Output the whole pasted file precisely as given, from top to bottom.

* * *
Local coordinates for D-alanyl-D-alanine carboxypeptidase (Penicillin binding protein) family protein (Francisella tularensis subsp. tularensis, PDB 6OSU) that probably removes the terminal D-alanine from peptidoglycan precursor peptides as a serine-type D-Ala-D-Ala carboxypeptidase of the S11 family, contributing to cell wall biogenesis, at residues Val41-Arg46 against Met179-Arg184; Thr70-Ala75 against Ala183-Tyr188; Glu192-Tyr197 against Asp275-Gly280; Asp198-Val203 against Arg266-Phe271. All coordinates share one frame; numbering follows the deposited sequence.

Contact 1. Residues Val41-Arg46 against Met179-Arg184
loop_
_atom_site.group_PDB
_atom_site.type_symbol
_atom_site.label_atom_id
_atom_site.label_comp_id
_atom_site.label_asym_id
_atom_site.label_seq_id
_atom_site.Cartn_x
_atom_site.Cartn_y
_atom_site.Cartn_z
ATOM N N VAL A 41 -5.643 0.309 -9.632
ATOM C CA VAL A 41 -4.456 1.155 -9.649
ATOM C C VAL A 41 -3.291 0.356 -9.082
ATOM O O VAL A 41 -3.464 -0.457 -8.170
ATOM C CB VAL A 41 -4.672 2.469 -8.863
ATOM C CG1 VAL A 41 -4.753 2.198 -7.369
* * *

Local coordinates for D-alanyl-D-alanine carboxypeptidase (Penicillin binding protein) family protein (Francisella tularensis subsp. tularensis, PDB 6OSU) that probably removes the terminal D-alanine from peptidoglycan precursor peptides as a serine-type D-Ala-D-Ala carboxypeptidase of the S11 family, contributing to cell wall biogenesis, at residues Val41-Arg46 against Met179-Arg184; Thr70-Ala75 against Ala183-Tyr188; Glu192-Tyr197 against Asp275-Gly280; Asp198-Val203 against Arg266-Phe271. All coordinates share one frame; numbering follows the deposited sequence.

Contact 1. Residues Val41-Arg46 against Met179-Arg184
loop_
_atom_site.group_PDB
_atom_site.type_symbol
_atom_site.label_atom_id
_atom_site.label_comp_id
_atom_site.label_asym_id
_atom_site.label_seq_id
_atom_site.Cartn_x
_atom_site.Cartn_y
_atom_site.Cartn_z
ATOM N N VAL A 41 -5.643 0.309 -9.632
ATOM C CA VAL A 41 -4.456 1.155 -9.649
ATOM C C VAL A 41 -3.291 0.356 -9.082
ATOM O O VAL A 41 -3.464 -0.457 -8.170
ATOM C CB VAL A 41 -4.672 2.469 -8.863
ATOM C CG1 VAL A 41 -4.753 2.198 -7.369